Interior Makes Big Stride on Scientific Integrity
Secretary Salazar’s Order Could Be Transformative
Washington, DC — The Secretary of Interior today issued a far-reaching order that may significantly improve the transparency, reliability and verifiability of its scientific and technical work, according to Public Employees for Environmental Responsibility (PEER). Interior’s action will likely have government-wide influence on the Obama administration’s struggling effort to craft a new system of scientific integrity safeguards.
Today Interior Secretary Ken Salazar issued a “secretarial order” which immediately becomes official policy. This order represents a dramatic break from the agency’s checkered past and contains sweeping new mandates, including –
• A ban on political appointees rewriting or altering scientific documents;
• Transparency that allows changes in technical documents to be tracked; and
• Whistleblower protection for scientists who report manipulation of technical reports.
These and other changes in the Salazar order now must be reduced into specific procedural steps for inclusion in the departmental manual and incorporation into guidance for individual Interior agencies, such as the National Park Service, Fish & Wildlife Service, Bureau of Land Management, Bureau of Reclamation, U.S. Geological Survey and the successors to the former Minerals Management Service.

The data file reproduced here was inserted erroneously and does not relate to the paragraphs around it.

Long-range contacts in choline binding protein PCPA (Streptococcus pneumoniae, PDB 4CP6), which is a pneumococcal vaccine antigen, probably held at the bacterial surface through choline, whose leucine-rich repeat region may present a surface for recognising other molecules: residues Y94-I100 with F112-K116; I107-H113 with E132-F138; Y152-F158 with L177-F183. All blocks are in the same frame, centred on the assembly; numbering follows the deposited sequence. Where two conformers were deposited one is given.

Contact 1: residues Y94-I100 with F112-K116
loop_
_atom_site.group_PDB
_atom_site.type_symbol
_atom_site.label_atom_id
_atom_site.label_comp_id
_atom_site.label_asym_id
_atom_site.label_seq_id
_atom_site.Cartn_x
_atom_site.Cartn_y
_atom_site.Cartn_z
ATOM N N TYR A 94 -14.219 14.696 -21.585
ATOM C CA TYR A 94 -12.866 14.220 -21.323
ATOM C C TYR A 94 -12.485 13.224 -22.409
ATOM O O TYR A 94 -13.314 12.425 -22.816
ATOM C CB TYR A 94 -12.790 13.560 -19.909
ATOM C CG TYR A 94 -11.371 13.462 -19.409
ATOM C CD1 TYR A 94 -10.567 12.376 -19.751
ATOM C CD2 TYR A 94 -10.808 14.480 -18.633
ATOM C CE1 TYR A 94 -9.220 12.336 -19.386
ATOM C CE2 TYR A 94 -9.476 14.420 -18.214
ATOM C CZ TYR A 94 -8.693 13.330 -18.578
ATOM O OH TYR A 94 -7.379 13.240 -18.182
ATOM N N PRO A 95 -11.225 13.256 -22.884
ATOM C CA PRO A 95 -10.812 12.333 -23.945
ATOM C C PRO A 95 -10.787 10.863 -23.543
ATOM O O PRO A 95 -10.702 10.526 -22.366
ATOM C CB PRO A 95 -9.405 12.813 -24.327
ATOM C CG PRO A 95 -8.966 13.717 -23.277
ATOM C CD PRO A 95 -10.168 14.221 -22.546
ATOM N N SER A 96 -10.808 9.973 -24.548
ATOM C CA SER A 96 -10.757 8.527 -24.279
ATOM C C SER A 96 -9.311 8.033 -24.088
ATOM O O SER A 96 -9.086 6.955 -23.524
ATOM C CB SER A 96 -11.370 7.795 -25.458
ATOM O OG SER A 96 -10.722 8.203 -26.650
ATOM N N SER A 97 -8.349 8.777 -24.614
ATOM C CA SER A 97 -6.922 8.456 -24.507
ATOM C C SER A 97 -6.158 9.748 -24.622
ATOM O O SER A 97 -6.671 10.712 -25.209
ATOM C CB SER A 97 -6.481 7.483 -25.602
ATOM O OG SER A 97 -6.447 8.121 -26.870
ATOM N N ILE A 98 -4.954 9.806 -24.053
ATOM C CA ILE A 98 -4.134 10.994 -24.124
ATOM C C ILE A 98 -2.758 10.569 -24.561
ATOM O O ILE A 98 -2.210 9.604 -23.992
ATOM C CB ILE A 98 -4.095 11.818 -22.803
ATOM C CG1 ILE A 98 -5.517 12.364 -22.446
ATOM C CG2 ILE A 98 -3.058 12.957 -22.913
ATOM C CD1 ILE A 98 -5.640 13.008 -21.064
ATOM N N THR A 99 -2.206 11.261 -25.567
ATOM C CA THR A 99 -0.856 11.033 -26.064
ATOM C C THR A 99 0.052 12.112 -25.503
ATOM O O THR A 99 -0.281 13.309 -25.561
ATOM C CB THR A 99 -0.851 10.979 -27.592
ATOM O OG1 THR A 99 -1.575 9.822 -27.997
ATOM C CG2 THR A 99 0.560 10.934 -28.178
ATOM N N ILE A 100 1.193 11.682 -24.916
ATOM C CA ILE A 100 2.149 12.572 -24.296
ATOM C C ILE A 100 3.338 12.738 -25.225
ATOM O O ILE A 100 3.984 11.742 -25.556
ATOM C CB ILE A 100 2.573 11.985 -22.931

“We congratulate Secretary Salazar for taking a major step forward in protecting both the integrity of government science and its scientists,” stated PEER Executive Director Jeff Ruch, who has been on of Interior’s harshest critics on this topic. “There are still a lot of details to be worked out but if agency rules reflect the spirit of this order, then government science will be much more transparent and trustworthy.”
Major elements of Secretary Salazar’s order reflect steps long advocated by PEER and other reform groups, including clear rules allowing scientists to speak to the public, lifting bars against involvement in scientific professional societies and punishment for managers who skew technical data or findings. These broad policy strokes, however, now must be translated into enforceable internal processes.
Interior’s action will also affect the stalled presidential scientific integrity initiative that was supposed to have been in place in 2009 but is still in limbo. Interior not only leapt ahead of the tardy White House Office of Science & Technology Policy effort but set a bar that all other agencies will have to meet, or else explain why Interior can implement policies that are beyond their ken.
“While this is a welcome development, we have seen bold rhetorical commitments to scientific integrity before without follow-up,” added Ruch, noting that the Interior order did not set a deadline for promulgation of implementing rules. “Once the rules are in place, they must be enforced. So, we will wait for the day when this administration punishes one of its own political appointees for covering up or sugarcoating inconvenient facts.”